“Add to Our Wall” – Lessons from an Interactive Mural Project

This year we were honored to participate in the 5th Annual Newtown Arts Festival, organized by the Newtown Cultural Arts Commission. Though I’ve attended the festival other years as a guest, attending as a vendor was a very different experience. I didn’t get to wander the tents as much as I would have liked, but I did get to hear every performance in the music tent, which was much better than just catching a few.

First paint on a blank wallBut my favorite part of hosting a booth was observing the young artists who stopped by to “Add to Our Wall.” The Mural Envy booth put up a blank wall each day and invited kids of all ages to draw something on it, helping to create a unique, collaborative mural that was always a complete surprise.

At the beginning of the day, the wall would remain untouched for about 30-45 minutes. A blank wall can be an intimidating thing. Kids wondered out loud, “What should I draw on it?” and, “Is it okay to draw on it?” We are not usually encouraged to draw on walls.

Eventually a brave kid or two would start the process.

And a theme would develop organically, based on what the first few artists chose to draw. On Saturday of the Arts Festival, some Middle-School-aged girls drew word art with positive messages like “Love,” “Peace,” and “Be Kind.” Word art dominated the wall that day, with kids adding more affirmative text and also many names.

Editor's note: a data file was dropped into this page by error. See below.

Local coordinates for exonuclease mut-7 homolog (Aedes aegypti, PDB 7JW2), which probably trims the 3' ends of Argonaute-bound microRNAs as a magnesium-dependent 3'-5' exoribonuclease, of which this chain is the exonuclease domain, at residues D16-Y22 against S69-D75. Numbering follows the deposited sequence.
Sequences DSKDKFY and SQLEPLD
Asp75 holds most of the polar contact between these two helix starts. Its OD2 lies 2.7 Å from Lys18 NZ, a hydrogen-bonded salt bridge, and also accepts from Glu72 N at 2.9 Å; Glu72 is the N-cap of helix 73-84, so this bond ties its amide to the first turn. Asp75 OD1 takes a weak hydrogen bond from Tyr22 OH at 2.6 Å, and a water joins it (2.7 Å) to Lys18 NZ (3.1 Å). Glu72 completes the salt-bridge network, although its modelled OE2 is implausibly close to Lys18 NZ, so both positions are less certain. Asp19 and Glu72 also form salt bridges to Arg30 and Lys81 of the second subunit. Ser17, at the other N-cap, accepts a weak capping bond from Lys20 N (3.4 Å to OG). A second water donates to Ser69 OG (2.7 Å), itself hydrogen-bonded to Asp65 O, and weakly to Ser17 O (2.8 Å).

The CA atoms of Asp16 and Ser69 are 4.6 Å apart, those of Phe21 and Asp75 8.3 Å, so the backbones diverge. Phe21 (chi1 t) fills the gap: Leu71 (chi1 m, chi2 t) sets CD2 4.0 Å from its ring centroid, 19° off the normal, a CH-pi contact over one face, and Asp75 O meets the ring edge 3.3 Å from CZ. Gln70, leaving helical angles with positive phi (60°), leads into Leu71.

Saturday's interactive mural

Saturday’s wall – Positive messages and names dominated.

But on Sunday, some high school art students started the mural with beautifully painted faces. The contributors that followed spent much more time on their drawings, adding intricate flowers, birds and more faces until sets of eyes peered out from all corners of the wall. The result was a beautiful interactive mural, the best one of the two weekends of festivals we attended.

Sunday's interactive mural

Sunday’s wall – Carefully painted additions, with especially wonderful faces.

None of the “themes” that developed in each day’s mural were planned. We did not plant any artistic seeds or make any suggestions to the contributors.

I believe the evolution of common subject matter on our interactive mural is a testament to the way we are subtly influenced by our surroundings. If we surround ourselves and our communities with small positive messages–whether they be art, nature, inspiring architecture or kind words–we will see the world differently than if we are surrounded by suspicion, fear and despair. This is why I love murals. They take a thing that literally surrounds us–a wall–and turn it into an encouragement.